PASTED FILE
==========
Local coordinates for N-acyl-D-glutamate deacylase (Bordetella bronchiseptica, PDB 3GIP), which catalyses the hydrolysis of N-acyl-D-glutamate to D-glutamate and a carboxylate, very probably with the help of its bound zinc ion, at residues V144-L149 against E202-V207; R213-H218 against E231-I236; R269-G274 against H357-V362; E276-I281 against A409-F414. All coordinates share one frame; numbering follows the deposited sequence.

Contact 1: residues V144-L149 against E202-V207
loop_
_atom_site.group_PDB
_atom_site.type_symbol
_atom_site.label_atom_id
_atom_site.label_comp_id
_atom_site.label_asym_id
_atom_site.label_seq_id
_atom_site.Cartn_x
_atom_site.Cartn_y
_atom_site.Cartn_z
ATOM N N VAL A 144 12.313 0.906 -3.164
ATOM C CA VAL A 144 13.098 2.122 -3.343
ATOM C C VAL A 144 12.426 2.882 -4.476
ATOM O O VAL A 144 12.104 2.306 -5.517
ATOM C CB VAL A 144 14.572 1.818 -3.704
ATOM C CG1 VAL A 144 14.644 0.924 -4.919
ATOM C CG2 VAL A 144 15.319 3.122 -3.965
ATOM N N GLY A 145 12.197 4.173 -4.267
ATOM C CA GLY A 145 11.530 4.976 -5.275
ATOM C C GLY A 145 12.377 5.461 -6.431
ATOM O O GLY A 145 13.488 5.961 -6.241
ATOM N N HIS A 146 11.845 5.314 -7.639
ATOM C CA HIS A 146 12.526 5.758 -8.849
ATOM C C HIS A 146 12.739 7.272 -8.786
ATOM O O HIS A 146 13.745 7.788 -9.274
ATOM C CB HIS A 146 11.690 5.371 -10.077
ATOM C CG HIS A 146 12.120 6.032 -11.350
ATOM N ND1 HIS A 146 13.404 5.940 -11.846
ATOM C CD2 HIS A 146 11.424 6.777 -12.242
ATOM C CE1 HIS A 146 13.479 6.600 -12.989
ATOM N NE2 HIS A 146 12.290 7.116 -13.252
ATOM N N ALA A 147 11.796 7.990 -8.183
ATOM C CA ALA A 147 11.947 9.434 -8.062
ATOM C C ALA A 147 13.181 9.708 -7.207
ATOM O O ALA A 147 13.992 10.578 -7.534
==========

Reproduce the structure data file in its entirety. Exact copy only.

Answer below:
Local coordinates for N-acyl-D-glutamate deacylase (Bordetella bronchiseptica, PDB 3GIP), which catalyses the hydrolysis of N-acyl-D-glutamate to D-glutamate and a carboxylate, very probably with the help of its bound zinc ion, at residues V144-L149 against E202-V207; R213-H218 against E231-I236; R269-G274 against H357-V362; E276-I281 against A409-F414. All coordinates share one frame; numbering follows the deposited sequence.

Contact 1: residues V144-L149 against E202-V207
loop_
_atom_site.group_PDB
_atom_site.type_symbol
_atom_site.label_atom_id
_atom_site.label_comp_id
_atom_site.label_asym_id
_atom_site.label_seq_id
_atom_site.Cartn_x
_atom_site.Cartn_y
_atom_site.Cartn_z
ATOM N N VAL A 144 12.313 0.906 -3.164
ATOM C CA VAL A 144 13.098 2.122 -3.343
ATOM C C VAL A 144 12.426 2.882 -4.476
ATOM O O VAL A 144 12.104 2.306 -5.517
ATOM C CB VAL A 144 14.572 1.818 -3.704
ATOM C CG1 VAL A 144 14.644 0.924 -4.919
ATOM C CG2 VAL A 144 15.319 3.122 -3.965
ATOM N N GLY A 145 12.197 4.173 -4.267
ATOM C CA GLY A 145 11.530 4.976 -5.275
ATOM C C GLY A 145 12.377 5.461 -6.431
ATOM O O GLY A 145 13.488 5.961 -6.241
ATOM N N HIS A 146 11.845 5.314 -7.639
ATOM C CA HIS A 146 12.526 5.758 -8.849
ATOM C C HIS A 146 12.739 7.272 -8.786
ATOM O O HIS A 146 13.745 7.788 -9.274
ATOM C CB HIS A 146 11.690 5.371 -10.077
ATOM C CG HIS A 146 12.120 6.032 -11.350
ATOM N ND1 HIS A 146 13.404 5.940 -11.846
ATOM C CD2 HIS A 146 11.424 6.777 -12.242
ATOM C CE1 HIS A 146 13.479 6.600 -12.989
ATOM N NE2 HIS A 146 12.290 7.116 -13.252
ATOM N N ALA A 147 11.796 7.990 -8.183
ATOM C CA ALA A 147 11.947 9.434 -8.062
ATOM C C ALA A 147 13.181 9.708 -7.207
ATOM O O ALA A 147 13.992 10.578 -7.534